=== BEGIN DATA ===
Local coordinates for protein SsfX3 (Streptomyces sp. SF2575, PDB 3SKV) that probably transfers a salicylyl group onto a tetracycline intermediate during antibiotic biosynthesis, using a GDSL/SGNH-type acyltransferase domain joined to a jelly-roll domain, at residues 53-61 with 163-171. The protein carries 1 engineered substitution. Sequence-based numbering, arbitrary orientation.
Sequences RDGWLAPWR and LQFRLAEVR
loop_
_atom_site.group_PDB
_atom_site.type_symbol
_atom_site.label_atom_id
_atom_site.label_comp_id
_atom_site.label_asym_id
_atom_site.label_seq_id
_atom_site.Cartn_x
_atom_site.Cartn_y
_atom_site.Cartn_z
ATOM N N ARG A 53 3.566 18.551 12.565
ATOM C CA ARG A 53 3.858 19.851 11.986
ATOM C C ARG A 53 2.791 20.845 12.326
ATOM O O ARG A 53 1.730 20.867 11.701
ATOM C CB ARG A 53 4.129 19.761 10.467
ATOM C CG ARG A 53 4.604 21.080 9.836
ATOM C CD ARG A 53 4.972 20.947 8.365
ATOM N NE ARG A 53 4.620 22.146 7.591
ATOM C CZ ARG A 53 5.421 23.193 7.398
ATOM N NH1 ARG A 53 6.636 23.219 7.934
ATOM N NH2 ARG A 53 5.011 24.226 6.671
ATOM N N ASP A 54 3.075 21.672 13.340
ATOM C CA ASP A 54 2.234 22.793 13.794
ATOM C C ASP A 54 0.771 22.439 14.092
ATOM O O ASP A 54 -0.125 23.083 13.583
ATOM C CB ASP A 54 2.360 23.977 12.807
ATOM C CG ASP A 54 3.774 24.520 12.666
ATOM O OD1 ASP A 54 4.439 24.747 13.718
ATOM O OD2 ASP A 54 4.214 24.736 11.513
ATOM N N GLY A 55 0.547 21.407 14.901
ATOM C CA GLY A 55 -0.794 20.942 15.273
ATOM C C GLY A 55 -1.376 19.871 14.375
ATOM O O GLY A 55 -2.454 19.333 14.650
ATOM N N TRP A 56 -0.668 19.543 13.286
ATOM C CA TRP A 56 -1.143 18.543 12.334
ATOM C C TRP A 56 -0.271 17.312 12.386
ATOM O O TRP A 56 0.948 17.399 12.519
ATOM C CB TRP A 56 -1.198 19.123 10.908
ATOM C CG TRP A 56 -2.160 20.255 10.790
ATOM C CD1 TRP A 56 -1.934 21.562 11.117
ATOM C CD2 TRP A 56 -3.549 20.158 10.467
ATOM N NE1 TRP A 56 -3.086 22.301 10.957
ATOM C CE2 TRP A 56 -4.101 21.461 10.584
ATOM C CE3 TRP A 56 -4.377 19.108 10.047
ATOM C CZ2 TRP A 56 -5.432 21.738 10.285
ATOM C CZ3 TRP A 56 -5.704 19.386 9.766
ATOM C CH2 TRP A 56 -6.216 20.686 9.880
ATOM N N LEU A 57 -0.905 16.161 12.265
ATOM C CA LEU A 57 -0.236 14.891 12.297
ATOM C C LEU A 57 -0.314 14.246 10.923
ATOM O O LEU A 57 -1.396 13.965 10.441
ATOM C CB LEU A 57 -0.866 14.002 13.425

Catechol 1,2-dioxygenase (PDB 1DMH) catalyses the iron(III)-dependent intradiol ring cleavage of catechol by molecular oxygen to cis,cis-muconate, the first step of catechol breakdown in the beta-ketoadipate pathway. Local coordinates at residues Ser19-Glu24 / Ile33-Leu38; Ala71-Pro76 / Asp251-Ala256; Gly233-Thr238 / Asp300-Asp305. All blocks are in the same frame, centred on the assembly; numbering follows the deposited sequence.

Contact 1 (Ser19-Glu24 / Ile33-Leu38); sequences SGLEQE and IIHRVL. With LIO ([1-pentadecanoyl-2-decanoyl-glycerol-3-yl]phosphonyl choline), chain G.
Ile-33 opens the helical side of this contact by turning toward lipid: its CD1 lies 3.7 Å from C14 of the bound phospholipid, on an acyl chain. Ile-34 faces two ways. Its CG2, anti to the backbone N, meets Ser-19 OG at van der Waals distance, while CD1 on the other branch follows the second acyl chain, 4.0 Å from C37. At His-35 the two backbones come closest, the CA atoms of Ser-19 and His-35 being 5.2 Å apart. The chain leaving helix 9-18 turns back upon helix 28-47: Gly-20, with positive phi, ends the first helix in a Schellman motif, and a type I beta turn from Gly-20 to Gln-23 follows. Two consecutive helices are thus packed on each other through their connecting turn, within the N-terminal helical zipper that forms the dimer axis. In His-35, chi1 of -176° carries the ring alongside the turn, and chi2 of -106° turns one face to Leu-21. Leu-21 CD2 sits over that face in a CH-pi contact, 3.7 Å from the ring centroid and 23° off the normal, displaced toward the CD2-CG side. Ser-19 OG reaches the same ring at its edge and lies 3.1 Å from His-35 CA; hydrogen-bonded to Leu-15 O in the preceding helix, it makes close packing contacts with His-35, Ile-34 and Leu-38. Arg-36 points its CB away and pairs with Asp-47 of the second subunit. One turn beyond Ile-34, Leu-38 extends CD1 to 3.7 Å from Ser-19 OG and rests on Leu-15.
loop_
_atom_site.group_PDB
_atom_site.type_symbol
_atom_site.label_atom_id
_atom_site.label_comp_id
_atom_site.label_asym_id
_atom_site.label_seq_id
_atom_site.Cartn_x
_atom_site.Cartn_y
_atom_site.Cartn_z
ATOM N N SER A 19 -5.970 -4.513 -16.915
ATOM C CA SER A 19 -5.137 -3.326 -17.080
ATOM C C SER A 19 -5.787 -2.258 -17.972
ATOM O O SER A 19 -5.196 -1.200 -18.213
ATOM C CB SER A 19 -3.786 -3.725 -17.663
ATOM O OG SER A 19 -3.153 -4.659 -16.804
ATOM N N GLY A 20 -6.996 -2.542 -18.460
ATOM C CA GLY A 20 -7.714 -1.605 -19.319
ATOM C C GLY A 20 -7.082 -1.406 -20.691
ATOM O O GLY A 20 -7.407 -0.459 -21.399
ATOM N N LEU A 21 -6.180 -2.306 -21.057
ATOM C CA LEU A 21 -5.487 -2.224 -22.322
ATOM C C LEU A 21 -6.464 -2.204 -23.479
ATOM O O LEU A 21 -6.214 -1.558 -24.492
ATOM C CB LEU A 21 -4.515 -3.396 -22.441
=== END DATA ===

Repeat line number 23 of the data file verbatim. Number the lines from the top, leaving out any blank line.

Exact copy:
ATOM N NH2 ARG A 53 5.011 24.226 6.671